Fifty-three percent of North Carolina’s $21.3 billion FY 2008-09 state budget is devoted to funding education programs. The FY08-09 state budget provides $11.4 billion, for K-12 schools ($7.8 billion), community colleges ($933 million) and the University of North Carolina system ($2.6 billion). Despite the economic slowdown, total education spending in North Carolina still increased 1.2 percent. The new state budget also adds $154 million in new education spending, includes $523 million in non-voter approved state debt for the UNC system, $200 million for teacher raises and provides millions more for new programs and program expansions.
EDUCATION BUDGET HIGHLIGHTS:
Transportation Fuel: Provides $35million in funds to Local Education Agencies (LEAs) to respond to the escalation in gas prices.
Disadvantaged Student Funding (DSSF): In addition to the $70 million allocated in the base budget, another $6 million in DSSF funds is added to meet growing needs of LEA target populations.
Children with Disabilities: Increases funding ($6.2 million) for children with disabilities. Raises per student funding by $36 per student.
UNC Enrollment Growth Funding: Provides $34.6 million to UNC system to meet projected needs of 8,000 additional students.
Community College Enrollment Growth: Provides $24 million to community colleges to fully fund enrollment growth in curriculum (4.1 percent increase, 6,119 FTE), continuing education (1.2 percent increase, 288) and basic skills programs (.3 percent increase, 48).
EDUCATION BUDGET: AREAS FOR IMPROVEMENT
Class Size-Reduction: Transfers $19.7 million from Lottery Reserve Fund to maintain K-3 student/teacher ratio. North Carolina has spent hundreds of millions to reduce class size. There is no study that conclusively shows smaller class size improves academic performance.
More at Four: Provides an additional $30 million ($170 million total) to allow program expansion. Per student costs for More at Four have risen steadily since the program’s inception. The state now pays $4,450 per student, but the program lacks evidence of credible benefits.
ABC Bonuses: Includes $90 million in ABC bonuses for schools that meet or exceed expected growth targets on state tests. Tying teacher bonuses to school performance and not individual performance undermines the concept of merit pay. Also, the bonuses link millions in teacher awards to a testing system that the Blue Ribbon Commission on Testing and Accountability concluded had too many tests, was unreliable and not sufficiently rigorous.
Teacher Mentoring: Provides $6.2 million in additional funds for mentoring program for first and second year teachers. As top teachers will be recruited to serve as mentors, in many areas, the program may only exacerbate existing teacher shortages.
Dropout Prevention: Failed to pass meaningful legislation to address the dropout rates (SB 1322, HB 1790) or to develop new ninth grade transition programs aimed at keeping troubled teens in school (79 percent of N.C. voters support developing ninth grade transition programs to improve the dropout rate, Civitas Institute, DecsionMaker Poll, January 2008).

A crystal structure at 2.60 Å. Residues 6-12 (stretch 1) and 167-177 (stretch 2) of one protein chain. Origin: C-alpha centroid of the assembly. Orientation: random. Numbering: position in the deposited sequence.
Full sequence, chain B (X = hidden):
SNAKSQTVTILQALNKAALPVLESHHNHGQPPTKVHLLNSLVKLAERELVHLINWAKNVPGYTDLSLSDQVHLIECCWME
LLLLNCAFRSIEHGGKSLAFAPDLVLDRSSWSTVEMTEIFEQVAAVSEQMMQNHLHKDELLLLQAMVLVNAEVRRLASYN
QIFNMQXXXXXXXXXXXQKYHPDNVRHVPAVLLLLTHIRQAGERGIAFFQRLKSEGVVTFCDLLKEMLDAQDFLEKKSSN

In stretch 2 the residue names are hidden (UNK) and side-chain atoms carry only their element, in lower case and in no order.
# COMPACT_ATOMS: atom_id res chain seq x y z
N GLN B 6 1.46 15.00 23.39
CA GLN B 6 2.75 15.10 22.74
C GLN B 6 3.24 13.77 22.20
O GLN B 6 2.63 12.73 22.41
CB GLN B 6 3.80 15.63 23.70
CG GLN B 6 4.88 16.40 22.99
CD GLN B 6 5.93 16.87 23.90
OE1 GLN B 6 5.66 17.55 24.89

Certificates of Participation (COPs): Authorizes UNC to borrow $523 million in special indebtedness (COPs) financing for UNC building projects. COPs do not require voter-approval. Since 2000, UNC been authorized to issue $1.07 billion in capital projects using COPs.
- Teacher Salaries: Teachers and support personnel receive 3 percent salary increase ($200 million), with slightly higher increases going to beginning and new teachers.
- Teacher Leave: Approves $5 million for Teacher Leave. Provides teachers and media specialists with one personal leave day per year, without penalty. Previously, $50 was deducted from teachers’ wages to help cover the cost of hiring a substitute teacher. Leave days can not be requested on regular school or testing days and must be authorized by the teacher’s supervisor
- NCCCS and UNC Faculty: Provides 3 percent salary increases for community college and university faculty and staff.
EDUCATION APPROPRIATIONS: TRENDS 2000-2008
- General Fund appropriations for education (K-12, UNC and community colleges) have risen 46 percent.
- UNC enrollment has increased 32 percent, appropriations have risen 59 percent
- Community College enrollment has increased 29 percent, appropriations are up 58 percent
- K-12 appropriations increased 42 percent, K-12 ADM enrollment increased only 16 percent.
- Since 2000, K-12 enrollment has increased an average of 1.9 percent per year. K -12 state appropriations have increased an average of 4.8 percent per year.
Source: Department of Public Instruction and Overview: 2006 Legislative Session Fiscal and Budgetary Actions, Fiscal Research Division of North Carolina General Assembly. Note: State appropriations for K-12 education in
1UNC 2008 fall enrollment estimate provided by UNC Office of Institutional Research.
2North Carolina Community College 2008 fall enrollment estimate provided by the NCCCS Office of Public Affairs.
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